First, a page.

Time to re-evaluate. After some thought, I recalled the Beavis document, and some other discussions surrounding the SHO boost; check your transistor pin-outs. I had stupidly placed the transistors pins into the overboard without honestly checking that the collector, emitter, base pins were actually in the right place. I couldn’t tell what brand I was using, so I used a technique I found online here to derive the pins using the diode test function of my multimeter. And sure enough, I had it wired incorrectly. ¬†Literally 180 degrees wrong.

Alright, so put the transistor in the right way around and it now works. There’s definitely lots of gain in this device, and lots of bottom end boost too. And its more than happy driving the hell out of a tube-amp.

The following pictures is before I trimmed the board down to its final size. You can also see I went for an on-board trimmer (as I didn’t have a 100k pot to hand). I may well leave it like this for when it gets integrated into my OD2.

My LPB-1 clone

My LPB-1 clone

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5 thoughts on “Building an Electro-harmonix LPB-1 from scratch

  1. Ash says:

    I’m currently building this circuit for a bass boost. It works well with pickups in passive mode but distorts with the actives on.

    I’ve tried various values in R1 but if I lower this too much then I dont get enough boost. I’ve also swapped c1 and c2 but still not happy with the sound.

    Any advice or tips?

    • simonallaway says:

      It sounds like your active pickups are already boosting the signal a fair amount. If the LPB-1 circuit is in a high gain state then you’re creating a two stage preamp. Which might sound good :)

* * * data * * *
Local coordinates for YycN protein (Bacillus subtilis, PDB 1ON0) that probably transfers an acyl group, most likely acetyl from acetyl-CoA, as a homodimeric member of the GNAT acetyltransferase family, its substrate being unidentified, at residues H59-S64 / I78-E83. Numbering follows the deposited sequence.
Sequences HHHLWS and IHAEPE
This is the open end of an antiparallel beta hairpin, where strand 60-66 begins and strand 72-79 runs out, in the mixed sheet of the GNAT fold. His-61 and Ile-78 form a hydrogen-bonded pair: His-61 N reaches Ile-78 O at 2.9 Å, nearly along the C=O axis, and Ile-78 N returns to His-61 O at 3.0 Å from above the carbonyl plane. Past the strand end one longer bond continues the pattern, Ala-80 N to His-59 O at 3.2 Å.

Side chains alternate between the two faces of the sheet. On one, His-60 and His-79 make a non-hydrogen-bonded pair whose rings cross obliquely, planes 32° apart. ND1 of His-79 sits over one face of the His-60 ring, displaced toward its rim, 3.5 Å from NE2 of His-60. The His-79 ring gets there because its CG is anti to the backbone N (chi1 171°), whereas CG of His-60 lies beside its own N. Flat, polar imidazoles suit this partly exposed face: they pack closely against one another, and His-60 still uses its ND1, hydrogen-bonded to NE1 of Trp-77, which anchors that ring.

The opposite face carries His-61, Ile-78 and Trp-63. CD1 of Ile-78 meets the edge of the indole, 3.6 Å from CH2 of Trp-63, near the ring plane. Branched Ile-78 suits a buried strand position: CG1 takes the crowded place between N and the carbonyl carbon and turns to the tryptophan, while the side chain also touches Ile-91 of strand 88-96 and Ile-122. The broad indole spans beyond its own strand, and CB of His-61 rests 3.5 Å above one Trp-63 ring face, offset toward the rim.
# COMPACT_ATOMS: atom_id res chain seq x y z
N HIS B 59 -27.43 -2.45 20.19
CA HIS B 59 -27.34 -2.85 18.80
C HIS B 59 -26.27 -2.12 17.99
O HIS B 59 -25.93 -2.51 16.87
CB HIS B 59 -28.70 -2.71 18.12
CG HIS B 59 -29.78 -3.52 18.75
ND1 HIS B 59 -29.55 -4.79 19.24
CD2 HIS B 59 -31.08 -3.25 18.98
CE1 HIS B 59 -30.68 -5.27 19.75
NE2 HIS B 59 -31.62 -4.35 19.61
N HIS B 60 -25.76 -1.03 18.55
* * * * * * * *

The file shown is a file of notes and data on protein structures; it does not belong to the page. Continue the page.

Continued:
These kinds of booster circuits were designed to boost a weak signal. This is why the Dallas Rangemaster was so popular in the sixties; you could get a Strat to be as loud as a Les Paul, and therefore drive an amp harder.

      So the corollary is, these circuits weren’t designed to be driven themselves.

      It also depends on what your intentions are. i.e. do you want ultra clean boost? The success of that approach will depend on what comes after this booster in your rig? Do you regularly switch between active and passive?

      I gave a SHO clone to a bassist family member, and I recommended he use it at the very end of his pedal board. This way it’s being used as a line driver for the cable run to the amp. It gave him the clarity he was missing. And he has the choice of driving the front of the amp too.

      Simon

      • Ash says:

        Thanks for your reply Simon.

        I’m really just looking for a clean boost so my occasional bass solo comes through the mix better.

        I also need to make one for a friend who has passive bass pick ups so I guess I just need an adjustable input gain which I can adjust depending on whether its used on an active or passive bass.

        I’m not sure which components to tweak or maybe swap to a small preset or normal size pot???

      • simonallaway says:

        Well, rather than messing with the LPB-1 you might consider the SHO. I’ve tried that with both passive and active electronics (guitar and bass) with very good success. I.e. Sparkly clean boost. The circuit is just as simple.

        I will try the LPB with actives though as I never did try it with my Steinberger. Perhaps there is some tweaking to be done.

      • Ash says:

        Thanks Simon I’ll give that a go!